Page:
Gordon Gribble on 48 Years at Dartmouth

Gordon W. Gribble, The Dartmouth Professor of Chemistry, is the College's most senior faculty member.

Gordon W. Gribble, The Dartmouth Professor of Chemistry, is the College’s most senior faculty member.

In continuation of our series on Dartmouth’s most senior faculty, administrators, and staff, The Review sat down with chemistry professor Gordon Gribble to discuss his tenure at Dartmouth.

The Dartmouth Review: We wanted to speak to you because you are, very impressively, the most senior faculty member at the College.

Gordon Gribble (GG): They couldn’t get rid of me; I’ve been here since 1968. I’ll be beginning my forty-ninth year in April.

TDR: So give us a bird’s-eye view of what you’ve accomplished at Dartmouth, what your research has focused on, the classes and students that you’ve taught, etc.

GG: My research has focused on a range of topics in organic chemistry: natural product synthesis, reaction mechanisms. I have a strong interest in naturally occurring organohalogen compounds. I’ve written two books on those covering over 5,000 compounds—many of which Greenpeace at one point said nature would never make. In terms of teaching I’ve taught pre-med organic chemistry and the honors organic chemistry sequence. More recently, I’ve taught one half of our summer course on environmental chemistry, in which I talk about carcinogens, chemical warfare, pesticides, and other pollutants that are found in the environment.

I’ve tried to add up the number of students I’ve taught, but it’s probably in the thousands. I do know that when I broke my leg back in 1982, the doctor who put the hard cast on my leg after I was hiking in Lafayette with my son was a student I had in my course some seven years previously. And he happened to have gotten a C in my pre-med organic course. He and I both remembered that as he’s putting the hard plaster cast on my leg: “Hope it’s not to tight, Professor Gribble.” He made it as a doctor, even though he didn’t succeed in my course. Recently, I’ve had a few other doctors who have taken courses with me over the years. So it’s always nice to see them come back, and see that they’ve succeeded in the profession.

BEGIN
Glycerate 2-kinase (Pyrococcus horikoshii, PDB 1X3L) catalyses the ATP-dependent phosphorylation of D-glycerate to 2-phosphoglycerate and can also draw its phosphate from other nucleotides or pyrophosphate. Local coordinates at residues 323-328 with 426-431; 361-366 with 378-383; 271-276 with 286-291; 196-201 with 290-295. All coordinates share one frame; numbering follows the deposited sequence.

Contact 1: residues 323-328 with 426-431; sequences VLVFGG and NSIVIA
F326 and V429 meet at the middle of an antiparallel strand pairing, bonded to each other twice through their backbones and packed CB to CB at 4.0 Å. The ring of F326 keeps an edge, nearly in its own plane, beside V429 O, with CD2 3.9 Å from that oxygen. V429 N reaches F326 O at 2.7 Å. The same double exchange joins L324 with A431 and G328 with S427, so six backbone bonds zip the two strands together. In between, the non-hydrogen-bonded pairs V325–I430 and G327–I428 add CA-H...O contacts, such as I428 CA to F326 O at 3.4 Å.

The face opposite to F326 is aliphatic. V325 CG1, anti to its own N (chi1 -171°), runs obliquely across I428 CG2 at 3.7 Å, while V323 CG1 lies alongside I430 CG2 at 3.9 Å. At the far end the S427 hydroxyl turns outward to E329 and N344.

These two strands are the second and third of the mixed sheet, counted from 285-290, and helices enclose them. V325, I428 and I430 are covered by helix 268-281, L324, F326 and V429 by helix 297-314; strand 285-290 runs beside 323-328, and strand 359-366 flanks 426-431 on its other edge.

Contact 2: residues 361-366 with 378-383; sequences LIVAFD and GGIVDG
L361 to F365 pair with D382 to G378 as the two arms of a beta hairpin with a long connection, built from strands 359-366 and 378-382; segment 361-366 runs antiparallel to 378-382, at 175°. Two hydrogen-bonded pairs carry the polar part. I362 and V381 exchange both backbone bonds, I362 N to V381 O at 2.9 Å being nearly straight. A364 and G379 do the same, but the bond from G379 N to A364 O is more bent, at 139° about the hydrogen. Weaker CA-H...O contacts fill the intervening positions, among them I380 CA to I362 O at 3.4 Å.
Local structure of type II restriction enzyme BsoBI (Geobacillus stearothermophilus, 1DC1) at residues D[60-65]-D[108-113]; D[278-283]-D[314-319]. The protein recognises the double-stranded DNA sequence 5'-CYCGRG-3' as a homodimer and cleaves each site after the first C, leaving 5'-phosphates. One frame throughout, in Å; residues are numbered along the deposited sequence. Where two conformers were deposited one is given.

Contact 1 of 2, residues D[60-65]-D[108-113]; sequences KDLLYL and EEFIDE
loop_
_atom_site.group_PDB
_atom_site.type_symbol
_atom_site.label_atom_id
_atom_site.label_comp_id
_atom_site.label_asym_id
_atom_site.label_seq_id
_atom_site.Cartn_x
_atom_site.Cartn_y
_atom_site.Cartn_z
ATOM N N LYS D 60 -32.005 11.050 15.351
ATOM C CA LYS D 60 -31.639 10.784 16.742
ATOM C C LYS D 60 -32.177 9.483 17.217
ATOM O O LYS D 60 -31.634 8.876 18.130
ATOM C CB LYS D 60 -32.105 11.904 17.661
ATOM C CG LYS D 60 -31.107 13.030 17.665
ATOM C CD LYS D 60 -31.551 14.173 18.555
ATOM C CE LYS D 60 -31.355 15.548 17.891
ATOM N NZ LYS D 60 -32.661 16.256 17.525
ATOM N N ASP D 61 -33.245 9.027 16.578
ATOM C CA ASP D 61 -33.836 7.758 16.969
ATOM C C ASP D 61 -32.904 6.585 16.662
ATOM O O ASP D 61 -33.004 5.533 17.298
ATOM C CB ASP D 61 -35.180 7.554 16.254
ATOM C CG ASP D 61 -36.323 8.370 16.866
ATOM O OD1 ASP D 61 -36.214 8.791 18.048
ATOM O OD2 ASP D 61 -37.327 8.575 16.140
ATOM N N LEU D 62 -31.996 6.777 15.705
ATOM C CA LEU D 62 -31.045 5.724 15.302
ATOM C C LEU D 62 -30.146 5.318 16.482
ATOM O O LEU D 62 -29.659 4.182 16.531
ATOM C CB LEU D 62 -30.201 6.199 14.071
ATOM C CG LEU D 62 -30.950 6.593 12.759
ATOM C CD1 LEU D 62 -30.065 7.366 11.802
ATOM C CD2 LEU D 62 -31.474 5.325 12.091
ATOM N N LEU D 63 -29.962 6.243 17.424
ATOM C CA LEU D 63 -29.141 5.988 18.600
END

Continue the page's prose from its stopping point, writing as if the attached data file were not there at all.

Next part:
Professor Gribble

Professor Gribble

TDR: In terms of publications, you said that you recently published a book and I know that you have multiple papers?

GG: I’ve published four books, two by myself and two with a co-author. A fifth book is going to come out this August dealing with indole ring synthesis, and this a book for which I signed a contract in 2006 but wasn’t able to really get started on until 2013. That is now finished—just today I finished the page proofs. There are eighty-nine chapters and it it’ll be about 700 pages. It’s the first book to really document all the ways that make an indole ring. An indole ring is an organic compound; it’s in heterocyclen, it’s in seratonin, it’s in all of our protein and many pharmaceuticals.

I’ve also published about 370 papers over the years. I have a smaller research group now; I’m down to one post-doc, two undergraduates, and a shared graduate student. We’re working now on a number of exciting projects involving a compound called bis-acridine, which intercalates DNA. It’s active the glioblastoma, which is the type of tumor that killed Ted Kennedy and killed Paul Veale, who was a faculty member here in the Chemistry department. Right now we’re trying to organize a screen in San Francisco, with a former colleague who will implant the human glioblastoma into mice and seeing how effective our compound is against it.

The other exciting result that ended disappointingly was our synthetic triterpenoid. That compound was first synthesized in 1998, and that went through Phase 1 trials with great success in cancer patients and patients with damaged kidneys. Unfortunately, in the Phase 3 trials the dose was modified to the point that we had toxicity in the drug group over the placebo group. This was not a test administered within Dartmouth, it was an outside group. So we’re hoping now that a newer trial run here will be the first drug to treat chronic kidney disease.

TDR: The goal is to hit 400 papers, correct?

GG: I’m not sure if the goal is to make it there. But I’m at 370, so if I’m averaging maybe fifteen per year it’s feasible. But I have a lot of other things that I’d like to do during my retirement. I’ve been a wine maker since 1978, and I’ve been trying to grow grapes in Norwich, Vermont for a long time. We got a lot of foliage on our thirty vines, but not much fruit. In fact, on one batch of Cayuga vines I got one grape—not a cluster, just a single grape—on six vines. I recall plucking the grape of the vine and popping it in my mouth at the time. But over the years making wine with the grapes from Norwich, my total product amounted to probably two or three gallons in total. So now I buy grapes from California through a co-op in New Hampshire, and my son and I drive them back to Norwich where I make the wine.